Such a level indicator is known from U.S. Pat. No. 3,952,247. In this indicator the samples of the analog signal are applied to a parallel analog-to-digital converter, which converts the analog signal into a parallel digital signal. This parallel signal is applied to a decoding device, whose outputs are connected to driver circuits for display elements constituted by light-emitting diodes. The ratio between the instantaneous value and the maximum value of the signal in decibels can be read from a scale adjacent these diodes. For each value of the digital signal the decoding device generates a signal on an appropriate output, which signal is further processed by the driver circuits to drive a column of display elements corresponding to the magnitude of the relevant digital signal. The driver circuits comprise facilities which prolong the display time for brief peaks in signal strength, so that these peaks are more easily discernible.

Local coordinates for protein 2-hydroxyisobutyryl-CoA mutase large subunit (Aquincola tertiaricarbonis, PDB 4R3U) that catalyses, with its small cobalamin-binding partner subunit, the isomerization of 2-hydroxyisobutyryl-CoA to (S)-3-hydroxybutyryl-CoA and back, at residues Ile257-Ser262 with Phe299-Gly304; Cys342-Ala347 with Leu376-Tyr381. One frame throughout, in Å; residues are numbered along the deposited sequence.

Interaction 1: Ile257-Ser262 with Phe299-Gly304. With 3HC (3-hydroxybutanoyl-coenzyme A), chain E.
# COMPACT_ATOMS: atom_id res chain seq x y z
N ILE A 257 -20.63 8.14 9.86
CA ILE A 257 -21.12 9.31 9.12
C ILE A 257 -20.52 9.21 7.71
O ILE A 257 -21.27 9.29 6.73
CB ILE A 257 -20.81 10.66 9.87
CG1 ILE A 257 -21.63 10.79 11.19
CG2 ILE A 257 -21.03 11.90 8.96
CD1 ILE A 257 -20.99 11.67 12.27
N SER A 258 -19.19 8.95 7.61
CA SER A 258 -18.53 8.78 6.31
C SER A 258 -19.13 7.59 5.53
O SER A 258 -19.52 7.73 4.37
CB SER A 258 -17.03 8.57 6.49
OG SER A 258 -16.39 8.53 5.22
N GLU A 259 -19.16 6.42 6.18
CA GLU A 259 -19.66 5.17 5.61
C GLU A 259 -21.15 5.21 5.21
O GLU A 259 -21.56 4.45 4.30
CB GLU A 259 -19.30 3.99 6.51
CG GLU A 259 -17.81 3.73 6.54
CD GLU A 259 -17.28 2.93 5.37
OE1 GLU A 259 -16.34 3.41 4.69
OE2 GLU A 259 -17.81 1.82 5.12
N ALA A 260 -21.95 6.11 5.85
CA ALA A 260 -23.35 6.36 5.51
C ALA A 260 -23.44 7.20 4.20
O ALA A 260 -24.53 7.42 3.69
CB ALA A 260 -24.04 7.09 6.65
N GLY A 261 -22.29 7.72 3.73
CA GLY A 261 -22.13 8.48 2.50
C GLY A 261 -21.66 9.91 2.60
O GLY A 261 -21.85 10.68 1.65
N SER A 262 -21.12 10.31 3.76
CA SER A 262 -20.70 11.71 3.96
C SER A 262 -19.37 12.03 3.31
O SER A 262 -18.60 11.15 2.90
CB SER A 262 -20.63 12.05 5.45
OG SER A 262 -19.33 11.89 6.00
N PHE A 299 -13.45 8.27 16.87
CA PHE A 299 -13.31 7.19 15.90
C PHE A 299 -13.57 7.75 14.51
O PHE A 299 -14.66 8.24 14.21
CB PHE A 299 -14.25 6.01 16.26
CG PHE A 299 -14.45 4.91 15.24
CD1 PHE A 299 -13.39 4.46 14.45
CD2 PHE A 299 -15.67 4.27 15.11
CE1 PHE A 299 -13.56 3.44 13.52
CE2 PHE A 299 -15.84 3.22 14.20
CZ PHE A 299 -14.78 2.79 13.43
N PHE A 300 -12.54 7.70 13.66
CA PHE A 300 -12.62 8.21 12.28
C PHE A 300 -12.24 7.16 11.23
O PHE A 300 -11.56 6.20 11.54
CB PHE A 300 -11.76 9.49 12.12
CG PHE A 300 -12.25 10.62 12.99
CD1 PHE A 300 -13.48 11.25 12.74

A disadvantage of this known level indicator is that the decoding device must decode a large number of levels to obtain a large display range with a high resolution, which in combination with the associated driver circuits renders the indicator rather complex with a large number of components. Another drawback is that the known level indicator does not provide a decibel-linear readout over the entire range.
Therefore, it is an object of the invention to provide a simple level indicator with a decibel-linear read-out. According to the invention a level indicator of the type defined in the opening paragraph is characterized in that the digital signal converting circuit comprises: